public interface KayakRepository extends ReactiveMongoRepository<Kayak, Long> {  
}

This actually gives you all of the basic methods you need to create, update, read, and delete documents from the database. To understand how, dig into the ReactiveMongoRepository class and the various other superclasses, particularly ReactiveCrudRepository. Take a look at the docs for ReactiveCrudRepository to see the implemented methods.

ReactiveCrudRepository actually provides a basic and complete set of CRUD methods. ReactiveMongoRepositorybuilds on top of that to provide some MongoDB-specific querying features.

Implement a Controller With Spring WebFlux

With the repository added, you have enough to manipulate the data programmatically. However, there are no web endpoints defined. In the previous tutorial, to add REST endpoints, all that was required was to add the @RepositoryRestResourceannotation to the KayakRepository class. This autogenerated a fully functioning REST resource for us with all of the CRUD methods. This shortcut does not work with Spring WebFlux, however. Any public web endpoints will have to be explicitly defined.

Add the following KayakController.java class

package com.okta.springbootmongo;  

import org.springframework.beans.factory.annotation.Autowired;  
import org.springframework.stereotype.Controller;  
import org.springframework.web.bind.annotation.*;  
import reactor.core.publisher.Flux;  

@Controller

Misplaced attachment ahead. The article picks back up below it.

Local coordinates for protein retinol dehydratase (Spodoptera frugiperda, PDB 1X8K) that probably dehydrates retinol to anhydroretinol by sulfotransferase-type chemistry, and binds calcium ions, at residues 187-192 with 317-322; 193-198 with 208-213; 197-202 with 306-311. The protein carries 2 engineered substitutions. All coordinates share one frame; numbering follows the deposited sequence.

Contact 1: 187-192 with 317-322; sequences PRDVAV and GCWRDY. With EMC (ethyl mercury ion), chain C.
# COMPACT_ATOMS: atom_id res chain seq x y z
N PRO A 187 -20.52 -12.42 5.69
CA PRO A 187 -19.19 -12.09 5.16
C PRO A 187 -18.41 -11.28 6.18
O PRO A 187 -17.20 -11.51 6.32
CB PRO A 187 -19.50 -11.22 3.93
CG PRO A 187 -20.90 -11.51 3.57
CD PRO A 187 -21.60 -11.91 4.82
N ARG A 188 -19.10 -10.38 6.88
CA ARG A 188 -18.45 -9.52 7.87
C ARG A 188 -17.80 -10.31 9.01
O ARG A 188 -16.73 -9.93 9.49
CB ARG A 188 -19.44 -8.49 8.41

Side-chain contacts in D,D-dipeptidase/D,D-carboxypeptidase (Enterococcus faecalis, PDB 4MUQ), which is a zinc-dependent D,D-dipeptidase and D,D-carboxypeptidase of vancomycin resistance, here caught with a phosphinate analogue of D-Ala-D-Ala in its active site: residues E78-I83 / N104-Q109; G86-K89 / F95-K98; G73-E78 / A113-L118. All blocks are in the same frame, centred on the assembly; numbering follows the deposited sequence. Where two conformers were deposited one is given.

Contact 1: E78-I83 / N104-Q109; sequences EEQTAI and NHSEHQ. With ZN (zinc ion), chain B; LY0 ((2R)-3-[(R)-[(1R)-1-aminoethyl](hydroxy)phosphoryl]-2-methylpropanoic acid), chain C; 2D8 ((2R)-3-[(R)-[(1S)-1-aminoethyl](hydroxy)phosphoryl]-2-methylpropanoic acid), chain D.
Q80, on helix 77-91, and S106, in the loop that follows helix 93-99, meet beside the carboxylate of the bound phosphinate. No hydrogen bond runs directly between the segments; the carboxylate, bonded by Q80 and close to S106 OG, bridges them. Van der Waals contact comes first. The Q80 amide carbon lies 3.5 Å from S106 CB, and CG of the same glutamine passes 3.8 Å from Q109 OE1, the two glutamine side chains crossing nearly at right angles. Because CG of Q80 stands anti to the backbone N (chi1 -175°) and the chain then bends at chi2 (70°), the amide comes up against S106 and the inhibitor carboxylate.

@RequestMapping(path = "/kayaks")  
public class KayakController {  

    private KayakRepository kayakRepository;  

    public KayakController(KayakRepository kayakRepository) {
        this.kayakRepository = kayakRepository;
    }

    @PostMapping()  
    public @ResponseBody  
    Mono<Kayak> addKayak(@RequestBody Kayak kayak) {  
        return kayakRepository.save(kayak);  
    }  

    @GetMapping()  
    public @ResponseBody  
    Flux<Kayak> getAllKayaks() {  
        return kayakRepository.findAll();  
    }
}

This controller adds two endpoints:

  • POST /kayaks that adds a new kayak
  • GET /kayaks that lists all of the kayaks

You’ll also notice that the class uses Spring dependency injection to autowire the KayakRepository instance into the controller, and you’ll see how the Kayak domain class is being persisted using the repository.

This class looks an awful lot like a relational, blocking version. A lot of behind the scenes work goes into making this the case. Have no fear, however, this is 100 percent reactive, non-blocking code.

Test Your Spring Boot Server

At this point, you have a fully operational kayak REST resource server. Before you test it, add the following method to your MainApplication class. This simply injects some test data into the database when the application loads.